Something's fishy: 1 in 5 seafood samples fraudulently labeled
About 20 percent of the 25,000 seafood samples in the worldwide supply chain were labeled incorrectly, according to a new study from ocean advocacy organization, Oceana. The anti-over-fishing group said only one study in the more than 200 published analyses of the global seafood market contained accurate information about the species represented in the supply chain.
In fact, mislabeled seafood was documented in every step of the seafood supply chain, from original landing of the fish and processing to wholesale purchasing and restaurant and grocery sales, according to a news release about the findings.
"Without tracking all seafood throughout the entire supply chain, consumers will continue to be cheated, hardworking, honest fishermen will be undercut, and the long-term productivity of our oceans will continue to be in jeopardy," said Oceana Senior Campaign Director Beth Lowell.
"The path seafood travels from the fishing boat or farm to our dinner plates is long, complex and non-transparent, rife with opportunities for fraud and mislabeling. American consumers deserve to know more about their seafood, including what kind of fish it is, how and where it was caught or farmed, and they should be able to trust the information is accurate. The fight against seafood fraud must include all seafood and extend from boat to plate."
Efforts to do just that are set to occur in our nation’s capitol next week, when the Our Ocean Conference convenes there. Additionally, the President’s Task Force on Combating Illegal, Unreported, and Unregulated Fishing and Seafood Fraud proposed rule earlier this year to mandate traceability for 13 types of seafood found to be at particular risk across the U.S. supply chain.
Oceana is pushing for all types of U.S.-sold seafood to be included in the final rule. Already the European Union has cracked down on illegal fishing and accountability in seafood supply chains after a flurry of fraud investigations revealed disappointing results. But, Oceana said in a news release that because of its efforts, the EU has seen seafood fraud drop from 23 percent in 2011 to 8 percent last year.
"The increased traceability and consumer labeling efforts in the EU point us to solutions that really do work to decrease seafood fraud, particularly in sectors and products covered by these legal provisions," said Oceana Senior Scientists and report author, Dr. Kimberly Warner. "The U.S. government should take note and issue the strongest possible final traceability rule. Only full-chain traceability for all species will ensure our seafood is safe, legally caught and honestly labeled."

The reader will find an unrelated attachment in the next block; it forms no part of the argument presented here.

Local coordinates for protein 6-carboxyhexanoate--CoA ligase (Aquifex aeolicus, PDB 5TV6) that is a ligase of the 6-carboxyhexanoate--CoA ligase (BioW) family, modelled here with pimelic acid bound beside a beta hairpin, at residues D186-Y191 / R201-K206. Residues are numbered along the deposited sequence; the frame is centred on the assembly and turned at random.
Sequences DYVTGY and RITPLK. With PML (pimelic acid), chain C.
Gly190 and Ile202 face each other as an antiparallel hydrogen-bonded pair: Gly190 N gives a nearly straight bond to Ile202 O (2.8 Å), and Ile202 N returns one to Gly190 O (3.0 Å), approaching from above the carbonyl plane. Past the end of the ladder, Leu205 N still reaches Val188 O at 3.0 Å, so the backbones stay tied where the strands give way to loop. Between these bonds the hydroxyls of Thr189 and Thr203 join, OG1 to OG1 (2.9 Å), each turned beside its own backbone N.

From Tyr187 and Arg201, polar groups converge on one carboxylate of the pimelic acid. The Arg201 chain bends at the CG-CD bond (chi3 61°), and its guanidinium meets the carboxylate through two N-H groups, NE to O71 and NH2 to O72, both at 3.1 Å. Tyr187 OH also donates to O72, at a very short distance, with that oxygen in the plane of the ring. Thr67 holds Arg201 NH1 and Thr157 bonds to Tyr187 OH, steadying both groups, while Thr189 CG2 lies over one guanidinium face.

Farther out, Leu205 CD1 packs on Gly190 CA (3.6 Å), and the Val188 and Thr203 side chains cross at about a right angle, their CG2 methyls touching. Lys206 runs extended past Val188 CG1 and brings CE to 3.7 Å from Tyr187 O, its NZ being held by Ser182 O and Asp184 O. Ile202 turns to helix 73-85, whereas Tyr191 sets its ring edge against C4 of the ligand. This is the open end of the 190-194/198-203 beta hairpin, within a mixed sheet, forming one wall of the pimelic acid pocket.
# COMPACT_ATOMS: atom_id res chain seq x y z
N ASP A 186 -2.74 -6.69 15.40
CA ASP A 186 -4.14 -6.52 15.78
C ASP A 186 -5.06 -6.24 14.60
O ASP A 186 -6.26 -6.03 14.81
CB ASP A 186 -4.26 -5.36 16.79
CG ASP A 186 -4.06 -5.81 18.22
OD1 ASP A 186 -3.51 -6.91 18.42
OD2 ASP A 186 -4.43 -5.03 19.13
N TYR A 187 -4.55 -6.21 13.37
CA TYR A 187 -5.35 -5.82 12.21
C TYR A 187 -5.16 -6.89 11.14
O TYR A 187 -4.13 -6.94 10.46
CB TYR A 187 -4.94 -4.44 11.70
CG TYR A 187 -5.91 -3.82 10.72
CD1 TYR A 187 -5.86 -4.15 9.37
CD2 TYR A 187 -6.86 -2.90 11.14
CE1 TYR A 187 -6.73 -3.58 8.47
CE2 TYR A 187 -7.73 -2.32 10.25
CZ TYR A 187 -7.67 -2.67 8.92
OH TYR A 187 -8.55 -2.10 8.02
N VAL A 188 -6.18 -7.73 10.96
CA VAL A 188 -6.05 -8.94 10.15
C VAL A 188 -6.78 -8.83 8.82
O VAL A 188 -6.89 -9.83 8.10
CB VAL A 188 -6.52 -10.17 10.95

Other salient findings of Oceana's analysis include:
• Studies released nationally in the last two years indicate about 28 percent of U.S. seafood is fraudulently labeled.
• More than half (58 percent) of sample substitute seafood was from fish that could make consumers sick.
• 65 percent of the studies reviewed show seafood was mislabeled to make money.
• Replacement fish was usually from Asian catfish, hake and escolar, but represented as more expensive species.
• Eighty-two percent of 200 Italian grouper, perch and swordfish samples were falsely labeled.
• Half of the fish substituted were officially known to be species threatened with extinction.
• 55 percent of “shark” samples in Brazil were actually critically endangered and banned for trade largetooth sawfish,
• Nearly all (98 percent) of 69 bluefin tuna dishes in Brussels were another species.
• Half of the fish sold as sole were actually lower-value species, in a German study last year.
• A 2015 German study found about half of the samples sold as “sole” to be lower-value fish upon testing.
• A now-shuttered Santa Monica restaurant and two sushi chefs are charged with buying endangered sei whale that was intentionally shipped as "fatty tuna" to sell as whale meat sushi.
Award-winning veteran print and broadcast journalist, Shelly Whitehead, has spent most of the last 30 years reporting for TV and newspapers, including the former Kentucky and Cincinnati Post and a number of network news affiliates nationally. She brings her cumulative experience as a multimedia storyteller and video producer to the web-based pages of Pizzamarketplace.com and QSRweb.com after a lifelong “love affair” with reporting the stories behind the businesses that make our world go ‘round. Ms. Whitehead is driven to find and share news of the many professional passions people take to work with them every day in the pizza and quick-service restaurant industry. She is particularly interested in the growing role of sustainable agriculture and nutrition in food service worldwide and is always ready to move on great story ideas and news tips.